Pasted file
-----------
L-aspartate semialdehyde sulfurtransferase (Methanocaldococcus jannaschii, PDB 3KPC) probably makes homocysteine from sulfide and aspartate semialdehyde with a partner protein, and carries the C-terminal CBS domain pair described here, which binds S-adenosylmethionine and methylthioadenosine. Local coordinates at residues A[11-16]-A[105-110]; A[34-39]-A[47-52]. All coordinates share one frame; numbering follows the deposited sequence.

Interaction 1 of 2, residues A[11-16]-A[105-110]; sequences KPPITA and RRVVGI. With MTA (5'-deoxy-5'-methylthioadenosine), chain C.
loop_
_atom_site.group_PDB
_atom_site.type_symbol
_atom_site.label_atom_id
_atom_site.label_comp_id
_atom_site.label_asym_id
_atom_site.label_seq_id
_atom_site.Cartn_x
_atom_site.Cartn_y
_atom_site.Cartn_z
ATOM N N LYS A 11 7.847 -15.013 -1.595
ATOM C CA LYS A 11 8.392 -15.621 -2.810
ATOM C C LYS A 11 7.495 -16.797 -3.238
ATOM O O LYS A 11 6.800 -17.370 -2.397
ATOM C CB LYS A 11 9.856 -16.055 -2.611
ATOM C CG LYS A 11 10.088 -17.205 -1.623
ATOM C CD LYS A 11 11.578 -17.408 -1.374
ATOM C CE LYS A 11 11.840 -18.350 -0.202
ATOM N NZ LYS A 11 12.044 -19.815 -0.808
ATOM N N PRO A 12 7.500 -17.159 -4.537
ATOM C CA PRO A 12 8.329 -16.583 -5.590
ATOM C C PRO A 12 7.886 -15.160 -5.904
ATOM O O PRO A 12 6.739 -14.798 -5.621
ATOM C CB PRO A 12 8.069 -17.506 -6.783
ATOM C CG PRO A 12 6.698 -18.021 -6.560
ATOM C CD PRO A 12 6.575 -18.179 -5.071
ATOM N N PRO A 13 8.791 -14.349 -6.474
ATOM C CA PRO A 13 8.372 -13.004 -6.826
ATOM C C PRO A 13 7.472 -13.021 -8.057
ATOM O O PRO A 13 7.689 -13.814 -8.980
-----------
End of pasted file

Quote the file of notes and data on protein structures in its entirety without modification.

L-aspartate semialdehyde sulfurtransferase (Methanocaldococcus jannaschii, PDB 3KPC) probably makes homocysteine from sulfide and aspartate semialdehyde with a partner protein, and carries the C-terminal CBS domain pair described here, which binds S-adenosylmethionine and methylthioadenosine. Local coordinates at residues A[11-16]-A[105-110]; A[34-39]-A[47-52]. All coordinates share one frame; numbering follows the deposited sequence.

Interaction 1 of 2, residues A[11-16]-A[105-110]; sequences KPPITA and RRVVGI. With MTA (5'-deoxy-5'-methylthioadenosine), chain C.
loop_
_atom_site.group_PDB
_atom_site.type_symbol
_atom_site.label_atom_id
_atom_site.label_comp_id
_atom_site.label_asym_id
_atom_site.label_seq_id
_atom_site.Cartn_x
_atom_site.Cartn_y
_atom_site.Cartn_z
ATOM N N LYS A 11 7.847 -15.013 -1.595
ATOM C CA LYS A 11 8.392 -15.621 -2.810
ATOM C C LYS A 11 7.495 -16.797 -3.238
ATOM O O LYS A 11 6.800 -17.370 -2.397
ATOM C CB LYS A 11 9.856 -16.055 -2.611
ATOM C CG LYS A 11 10.088 -17.205 -1.623
ATOM C CD LYS A 11 11.578 -17.408 -1.374
ATOM C CE LYS A 11 11.840 -18.350 -0.202
ATOM N NZ LYS A 11 12.044 -19.815 -0.808
ATOM N N PRO A 12 7.500 -17.159 -4.537
ATOM C CA PRO A 12 8.329 -16.583 -5.590
ATOM C C PRO A 12 7.886 -15.160 -5.904
ATOM O O PRO A 12 6.739 -14.798 -5.621
ATOM C CB PRO A 12 8.069 -17.506 -6.783
ATOM C CG PRO A 12 6.698 -18.021 -6.560
ATOM C CD PRO A 12 6.575 -18.179 -5.071
ATOM N N PRO A 13 8.791 -14.349 -6.474
ATOM C CA PRO A 13 8.372 -13.004 -6.826
ATOM C C PRO A 13 7.472 -13.021 -8.057
ATOM O O PRO A 13 7.689 -13.814 -8.980